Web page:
• Diet: young-plankton; adult-insects, mollusks, crayfish, and small fish
  • Reproduction: spawning is random in April and May (in shallow waters); females produce 10,000-20,000 eggs; eggs covered in a gelatinous material 1999/Wabash/mooneye.jpg

hiodon tergisus15
Hiodon tergisus
  • Conservation status: neither endangered or threatened
  • Economical/Recreational Importance: neither valued for food or sport
  • Ecological Importance: contribute to forage fish populations
  • Other: state record; spirited catch; appearance similar to herrings; other names

  • Natural Resources. 1994. IowaDNR Fish and Fishing. Available at Iowa Department of September 28
  • Iowa Department of Natural Resources. Iowa’s threatened and endangered species. Available at September 26
  • New York State Department of Environmental Conservation. 2003. Mooneye Fact Sheet. Available at ooneye.html. September 26
  • Page, L.M. and B.M. Burr. 1991. Freshwater Fishes. Houghton Mifflin Company, Boston.


Northern Pike (Esox Lucius)

Becky Olerich

Identification: elongated fish with long head depress forward into pair duck billed jaws; canine teeth usually bluish-green with irregular yellow or gold spots on sides; cheek fully scaled lower half opercle scales; 10 plus pounds and 3 to 4 ft.

Distribution: Found world wide; upper 2/3 of Iowa larger lakes and rivers

Habitat: sluggish heavily vegetated areas

Iowa DNR


Northern Pike (Esox Lucius)

Diet: young insects, larvae

adults perch, drum,

small suckers, sunfish,

smaller pike

predatory fish

large pike eat anything

Reproduction: mid-march;

random spawners;

63,000 to 500,000 eggs

laid depending on size;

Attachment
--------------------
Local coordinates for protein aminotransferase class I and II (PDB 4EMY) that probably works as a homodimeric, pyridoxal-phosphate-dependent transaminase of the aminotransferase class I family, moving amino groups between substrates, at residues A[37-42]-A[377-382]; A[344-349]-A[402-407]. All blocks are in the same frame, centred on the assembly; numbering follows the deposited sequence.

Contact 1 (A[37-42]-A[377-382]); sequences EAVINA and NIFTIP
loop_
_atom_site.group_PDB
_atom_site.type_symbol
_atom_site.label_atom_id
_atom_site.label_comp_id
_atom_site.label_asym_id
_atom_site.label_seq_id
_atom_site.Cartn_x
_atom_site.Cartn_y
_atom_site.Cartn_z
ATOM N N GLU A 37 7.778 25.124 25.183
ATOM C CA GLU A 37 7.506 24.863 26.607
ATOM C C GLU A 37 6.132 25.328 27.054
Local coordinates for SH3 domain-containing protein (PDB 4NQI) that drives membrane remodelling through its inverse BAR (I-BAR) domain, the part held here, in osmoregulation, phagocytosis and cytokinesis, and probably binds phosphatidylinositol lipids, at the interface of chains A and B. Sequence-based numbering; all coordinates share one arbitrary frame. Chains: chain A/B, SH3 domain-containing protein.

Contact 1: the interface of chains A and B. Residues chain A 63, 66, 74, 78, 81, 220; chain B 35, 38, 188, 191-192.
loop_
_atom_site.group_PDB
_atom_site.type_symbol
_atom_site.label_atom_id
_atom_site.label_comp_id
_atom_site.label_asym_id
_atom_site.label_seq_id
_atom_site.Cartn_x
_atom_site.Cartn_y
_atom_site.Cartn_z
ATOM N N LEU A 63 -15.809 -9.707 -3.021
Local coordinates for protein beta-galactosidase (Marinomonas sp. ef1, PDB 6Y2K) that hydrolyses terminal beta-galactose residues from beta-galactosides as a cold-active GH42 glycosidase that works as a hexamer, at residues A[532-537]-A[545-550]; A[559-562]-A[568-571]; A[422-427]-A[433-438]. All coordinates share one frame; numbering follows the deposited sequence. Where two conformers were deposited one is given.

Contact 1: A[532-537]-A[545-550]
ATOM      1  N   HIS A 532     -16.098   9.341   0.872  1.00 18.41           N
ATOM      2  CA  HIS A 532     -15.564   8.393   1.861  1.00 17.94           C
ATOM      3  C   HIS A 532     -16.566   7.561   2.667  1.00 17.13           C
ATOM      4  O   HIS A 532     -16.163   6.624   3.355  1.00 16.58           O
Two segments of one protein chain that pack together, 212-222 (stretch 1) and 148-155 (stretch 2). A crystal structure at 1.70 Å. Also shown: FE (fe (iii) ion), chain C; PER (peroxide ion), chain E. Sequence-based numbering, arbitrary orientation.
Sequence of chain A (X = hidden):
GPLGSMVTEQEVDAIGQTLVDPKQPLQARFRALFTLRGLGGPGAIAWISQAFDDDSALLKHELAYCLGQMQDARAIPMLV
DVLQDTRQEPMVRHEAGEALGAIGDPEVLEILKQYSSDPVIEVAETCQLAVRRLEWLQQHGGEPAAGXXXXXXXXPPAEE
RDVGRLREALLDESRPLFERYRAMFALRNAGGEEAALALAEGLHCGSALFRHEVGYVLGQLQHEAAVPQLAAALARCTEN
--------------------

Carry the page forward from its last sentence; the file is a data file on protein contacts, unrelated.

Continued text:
take female until 3rd year

in life to reach sexual


Conservation status: abundant in right lake

Iowa is maintaining the population

population biggest ever been in spirit lake

Canada Outfitters


Northern Pike (Esox Lucius)

Economic and recreational importance:

big game fish

Stocked in some lakes 5 2inch

fingerlings per acre

Ecological importance: species is a

predator does not effect the population that much; tolerant to pollution very sensitive to warm water take fairly low oxygen

Other: names common pike, northern jack fish, pickerel

State record 25 pounds 5 ounces west Okoboji

there is close season on fishing pike in west and east Okoboji and spirit lake from Feb.15 to May 2 daily bag limit is 3 with a possession of 6 Boundy rivers open year round bag limit 5 possession 10 except Big Sioux bag 6 possession 12

Canada Outfitters


References: Esox Lucius

Canada Outfitters. Available at

Iowa Department of Natural Resources.1194. IowaDNR Fish and Fishing

Available at

Mayhew, J. 1987. Iowa Fish and Fishing. Iowa Department of Natural Resources,

Des Moines, Iowa. 323 pp.

Miller, Lannie. Fisheries Biologist. Iowa Department of Natural Resources,

Lake View, Iowa personal communication. September 28, 2004.


Muskellunge (Esox masquinongy )

Identification: olive to dark gray above, sides lighter with dark spots or bars; upper 1/2 of cheeks and opercle lightly scaled, lower 1/2 of both scaleless; Six or more pores on underside of jaw

By Chris Nickell

Picture from Iowa DNR

Habitat: Muskellunge normally live in lakes and slow-moving rivers with clear water and numerous underwater weed beds.. Muskies most often reside in water less than 4.5 m (15 ft) deep.


Muskellunge (Esox masquinongy )

Diet: Fish, Ducks, Muskrats for adults, Larval Muskies eat waterfleas and copepods but add fish at around 2 inches.

Reproduction: 10,000 to 225,000 eggs depending on size and health, Hatch in 8 to 14 days. Attach to vegetation using adhesive organ on head. Develop mouth and fins over 1-2 weeks, then swim free.

Picture from Minnesota DNR


Muskellunge (Esox masquinongy )

Distribution: has been stocked regularly into Brushy Creek, Hawthorn Lake, Pleasant Creek, Big Creek, Three Mile, Clear Lake, West Okoboji, and Big Spirit. Muskies can also be found in East Okoboji, Upper Gar, Lower Gar, and Lake Minnewashta. Muskies were also stocked in Lake Macbride in 1993, and some individuals are still being caught there.